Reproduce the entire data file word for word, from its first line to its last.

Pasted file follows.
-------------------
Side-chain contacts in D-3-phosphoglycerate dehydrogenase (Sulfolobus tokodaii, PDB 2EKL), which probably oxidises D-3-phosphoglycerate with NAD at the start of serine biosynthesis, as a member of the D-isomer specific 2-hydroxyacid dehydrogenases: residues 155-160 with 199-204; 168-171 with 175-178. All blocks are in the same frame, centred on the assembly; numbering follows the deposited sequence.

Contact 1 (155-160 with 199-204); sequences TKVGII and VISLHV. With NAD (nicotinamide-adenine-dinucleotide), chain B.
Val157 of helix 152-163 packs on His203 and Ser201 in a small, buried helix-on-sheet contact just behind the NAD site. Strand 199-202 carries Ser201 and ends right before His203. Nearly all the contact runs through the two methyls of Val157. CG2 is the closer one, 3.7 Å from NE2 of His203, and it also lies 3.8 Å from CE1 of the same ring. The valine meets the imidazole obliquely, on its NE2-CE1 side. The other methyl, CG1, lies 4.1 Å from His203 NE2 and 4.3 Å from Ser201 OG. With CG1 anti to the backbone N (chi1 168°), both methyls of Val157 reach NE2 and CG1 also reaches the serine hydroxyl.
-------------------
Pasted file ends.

Side-chain contacts in D-3-phosphoglycerate dehydrogenase (Sulfolobus tokodaii, PDB 2EKL), which probably oxidises D-3-phosphoglycerate with NAD at the start of serine biosynthesis, as a member of the D-isomer specific 2-hydroxyacid dehydrogenases: residues 155-160 with 199-204; 168-171 with 175-178. All blocks are in the same frame, centred on the assembly; numbering follows the deposited sequence.

Contact 1 (155-160 with 199-204); sequences TKVGII and VISLHV. With NAD (nicotinamide-adenine-dinucleotide), chain B.
Val157 of helix 152-163 packs on His203 and Ser201 in a small, buried helix-on-sheet contact just behind the NAD site. Strand 199-202 carries Ser201 and ends right before His203. Nearly all the contact runs through the two methyls of Val157. CG2 is the closer one, 3.7 Å from NE2 of His203, and it also lies 3.8 Å from CE1 of the same ring. The valine meets the imidazole obliquely, on its NE2-CE1 side. The other methyl, CG1, lies 4.1 Å from His203 NE2 and 4.3 Å from Ser201 OG. With CG1 anti to the backbone N (chi1 168°), both methyls of Val157 reach NE2 and CG1 also reaches the serine hydroxyl.